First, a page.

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Best Microstock Sites For Contributors

In this article, I will review what I feel are the very best microstock sites for contributors.  It stands to reason that the microstock sites which most benefit contributors will likely be the best for customers too.  However, I don’t have a lot of experience on the customer side of this subject, so I won’t go into that in this particular review.

There are many Online microstock sites to contribute to, and it is not possible to review all of them, but I will detail my experiences with the ones I have tried so far.  First, I will list my top four sites in order of personal preference:

1.  iStockphoto

2.  Shutterstock

3.  Texturevault

4.  Dreamstime

I chose this order based on my overall earnings as well as how I feel about the sites in general.

shutterstock car photo

So far, I have indeed earned more at iStockphoto than at any other stock site.  In my opinion iStockphoto is truly the best as far as user friendliness goes, and the community of contributors are very friendly and encouraging.  My least favorite aspect of iStockphoto is the very strict weekly upload limit.  Currently new photographers are only allowed 18 uploads per week.  Since I am currently submitting stock images on a very part time basis, due to being VERY busy with my industrious two year old and my “real” job…as well as writing on this website, this limit is almost never a real issue for me.  It forces me to upload only my very best images to them, which at first bothered me.  Now, I appreciate the “pickiness” of iStockphoto to some degree, and their commitment to only offering the very best images.  I believe that customers can see this emphasis on quality, which keeps the site consistently at the top of the microstock charts.

jungle stock photo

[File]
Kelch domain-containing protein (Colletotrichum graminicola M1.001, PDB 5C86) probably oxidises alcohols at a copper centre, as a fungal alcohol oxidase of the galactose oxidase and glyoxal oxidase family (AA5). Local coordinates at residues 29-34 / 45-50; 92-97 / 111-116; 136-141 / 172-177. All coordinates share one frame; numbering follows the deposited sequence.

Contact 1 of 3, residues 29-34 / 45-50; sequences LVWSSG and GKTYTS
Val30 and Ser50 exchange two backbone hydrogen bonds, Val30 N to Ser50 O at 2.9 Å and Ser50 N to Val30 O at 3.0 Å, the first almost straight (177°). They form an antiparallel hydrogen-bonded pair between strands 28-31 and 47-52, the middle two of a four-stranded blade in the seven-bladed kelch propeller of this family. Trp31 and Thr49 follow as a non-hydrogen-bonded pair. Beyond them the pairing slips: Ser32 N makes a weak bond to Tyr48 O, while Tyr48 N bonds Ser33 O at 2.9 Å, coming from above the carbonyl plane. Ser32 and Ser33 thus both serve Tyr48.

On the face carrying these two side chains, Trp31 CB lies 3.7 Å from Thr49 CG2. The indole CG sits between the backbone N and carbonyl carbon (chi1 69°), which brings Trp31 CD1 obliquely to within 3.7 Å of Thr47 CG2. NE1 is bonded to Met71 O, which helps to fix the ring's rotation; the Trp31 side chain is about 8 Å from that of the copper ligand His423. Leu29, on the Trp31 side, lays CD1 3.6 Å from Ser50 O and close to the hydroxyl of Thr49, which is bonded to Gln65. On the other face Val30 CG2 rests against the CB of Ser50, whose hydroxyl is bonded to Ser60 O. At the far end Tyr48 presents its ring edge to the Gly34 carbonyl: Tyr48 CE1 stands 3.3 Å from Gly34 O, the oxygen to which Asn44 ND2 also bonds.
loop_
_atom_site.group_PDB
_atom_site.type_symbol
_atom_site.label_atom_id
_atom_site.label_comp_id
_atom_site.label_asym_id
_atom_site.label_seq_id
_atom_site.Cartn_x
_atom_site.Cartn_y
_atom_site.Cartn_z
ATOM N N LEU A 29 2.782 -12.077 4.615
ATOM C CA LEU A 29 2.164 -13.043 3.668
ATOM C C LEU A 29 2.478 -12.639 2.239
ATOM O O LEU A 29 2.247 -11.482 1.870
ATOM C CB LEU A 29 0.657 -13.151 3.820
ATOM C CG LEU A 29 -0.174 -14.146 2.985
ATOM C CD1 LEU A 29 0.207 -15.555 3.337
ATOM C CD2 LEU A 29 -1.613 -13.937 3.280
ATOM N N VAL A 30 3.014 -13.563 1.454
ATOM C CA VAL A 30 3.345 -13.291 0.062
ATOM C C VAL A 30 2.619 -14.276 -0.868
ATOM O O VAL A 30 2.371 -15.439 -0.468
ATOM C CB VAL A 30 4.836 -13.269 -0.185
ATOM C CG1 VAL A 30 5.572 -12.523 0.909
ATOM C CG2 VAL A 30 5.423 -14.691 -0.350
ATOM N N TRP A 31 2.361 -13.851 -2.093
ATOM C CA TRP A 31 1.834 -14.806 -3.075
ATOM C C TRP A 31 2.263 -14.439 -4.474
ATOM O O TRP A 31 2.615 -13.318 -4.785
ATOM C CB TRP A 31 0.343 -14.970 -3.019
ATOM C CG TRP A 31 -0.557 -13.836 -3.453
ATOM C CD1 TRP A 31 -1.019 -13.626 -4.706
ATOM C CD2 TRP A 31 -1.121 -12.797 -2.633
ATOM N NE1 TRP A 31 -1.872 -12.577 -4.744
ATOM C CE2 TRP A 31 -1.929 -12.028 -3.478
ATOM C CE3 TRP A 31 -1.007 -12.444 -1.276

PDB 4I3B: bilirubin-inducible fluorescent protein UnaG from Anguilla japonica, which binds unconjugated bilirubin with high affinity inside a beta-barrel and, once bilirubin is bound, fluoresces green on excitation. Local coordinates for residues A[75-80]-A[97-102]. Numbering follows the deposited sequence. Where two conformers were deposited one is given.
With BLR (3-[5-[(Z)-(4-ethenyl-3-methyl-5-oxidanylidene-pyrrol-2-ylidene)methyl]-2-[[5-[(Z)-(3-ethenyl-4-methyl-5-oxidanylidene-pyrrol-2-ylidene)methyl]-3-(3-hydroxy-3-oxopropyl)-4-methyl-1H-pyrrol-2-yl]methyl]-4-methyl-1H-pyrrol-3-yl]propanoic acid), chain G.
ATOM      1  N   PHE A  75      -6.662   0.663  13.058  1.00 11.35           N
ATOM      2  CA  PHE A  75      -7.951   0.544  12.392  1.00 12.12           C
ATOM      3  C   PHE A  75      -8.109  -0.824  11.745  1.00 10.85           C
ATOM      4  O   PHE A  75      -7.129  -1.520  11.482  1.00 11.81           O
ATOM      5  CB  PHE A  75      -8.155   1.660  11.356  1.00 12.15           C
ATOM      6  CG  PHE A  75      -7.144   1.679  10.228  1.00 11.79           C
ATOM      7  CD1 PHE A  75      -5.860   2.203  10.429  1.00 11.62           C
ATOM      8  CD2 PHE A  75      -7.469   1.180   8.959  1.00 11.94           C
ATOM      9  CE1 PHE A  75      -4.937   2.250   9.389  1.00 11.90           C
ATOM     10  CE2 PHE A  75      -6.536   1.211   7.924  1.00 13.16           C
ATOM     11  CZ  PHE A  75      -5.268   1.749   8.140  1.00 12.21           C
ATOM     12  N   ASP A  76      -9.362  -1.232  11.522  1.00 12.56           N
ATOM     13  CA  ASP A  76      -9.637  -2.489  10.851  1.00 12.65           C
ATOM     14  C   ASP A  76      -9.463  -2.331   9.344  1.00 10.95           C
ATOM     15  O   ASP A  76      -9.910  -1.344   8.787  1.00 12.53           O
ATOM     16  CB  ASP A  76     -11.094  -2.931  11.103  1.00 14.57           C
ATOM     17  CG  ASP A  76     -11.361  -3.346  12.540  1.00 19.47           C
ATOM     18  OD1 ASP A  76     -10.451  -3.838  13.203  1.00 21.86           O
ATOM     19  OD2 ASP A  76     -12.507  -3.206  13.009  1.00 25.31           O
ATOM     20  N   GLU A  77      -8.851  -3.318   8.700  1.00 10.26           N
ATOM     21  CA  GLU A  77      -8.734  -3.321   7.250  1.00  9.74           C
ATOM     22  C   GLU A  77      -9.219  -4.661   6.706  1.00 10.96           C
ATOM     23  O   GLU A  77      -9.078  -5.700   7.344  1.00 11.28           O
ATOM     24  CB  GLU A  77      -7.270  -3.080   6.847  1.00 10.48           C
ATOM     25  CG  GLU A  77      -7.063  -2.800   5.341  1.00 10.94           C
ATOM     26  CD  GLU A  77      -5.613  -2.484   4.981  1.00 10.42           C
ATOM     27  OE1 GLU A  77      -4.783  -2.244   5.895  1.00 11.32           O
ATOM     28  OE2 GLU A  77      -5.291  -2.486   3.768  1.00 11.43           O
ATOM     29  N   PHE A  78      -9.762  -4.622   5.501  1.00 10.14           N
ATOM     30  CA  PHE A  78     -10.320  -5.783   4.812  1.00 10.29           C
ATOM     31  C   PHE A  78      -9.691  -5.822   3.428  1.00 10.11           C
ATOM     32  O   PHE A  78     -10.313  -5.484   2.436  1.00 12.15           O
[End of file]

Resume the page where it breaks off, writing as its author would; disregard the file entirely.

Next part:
The application process for iStockphoto is pretty simple, although not necessarily easy.  First you are instructed to read through a few pages of basic information about things like noise and artifacts, as well as information about model and property releases.  Then you have to pass an Online test.  Once you have passed the test, you can submit three images for review.  If one or two of these images are rejected, then you will be instructed to submit more images.  However, you only need to submit as many as were rejected.  So, if two out of three of your images were rejected, you must submit two the next time.  Ultimately, you are accepted as a contributor once you have three accepted images.  It took me three tries to be accepted with iStockphoto.  This fact was at first a little embarrassing, but I later discovered that my experience was pretty typical.

I placed Shutterstock in second place only because my earnings there are slightly less than at iStockphoto.  I like that there are no real upload limits for contributors also.  However, they are almost as picky as iStockphoto as far as what they will accept, so I have learned to submit only my best to them as well.  The only real exception to this practice has been in the submission of my more “artistic” images, such as HDR scenes.  iStockphoto consistently rejects them for being “over-processed”, whereas Shutterstock accepts most of them.  These images do make sporadic sales, and they are personally rewarding to create.

Like iStockphoto, Shutterstock requires the submission of test images to become a contributor.  Only, instead of three you will need to submit ten.  Seven out of ten will need to pass scrutiny.  If three or more images are rejected, you will need to wait an entire month prior to submitting again.  It took me two tries to become a Shutterstock contributor, and that month of waiting was a bit tedious.  However, I spent that time improving my skills.  On my second try eight of ten passed and I was in.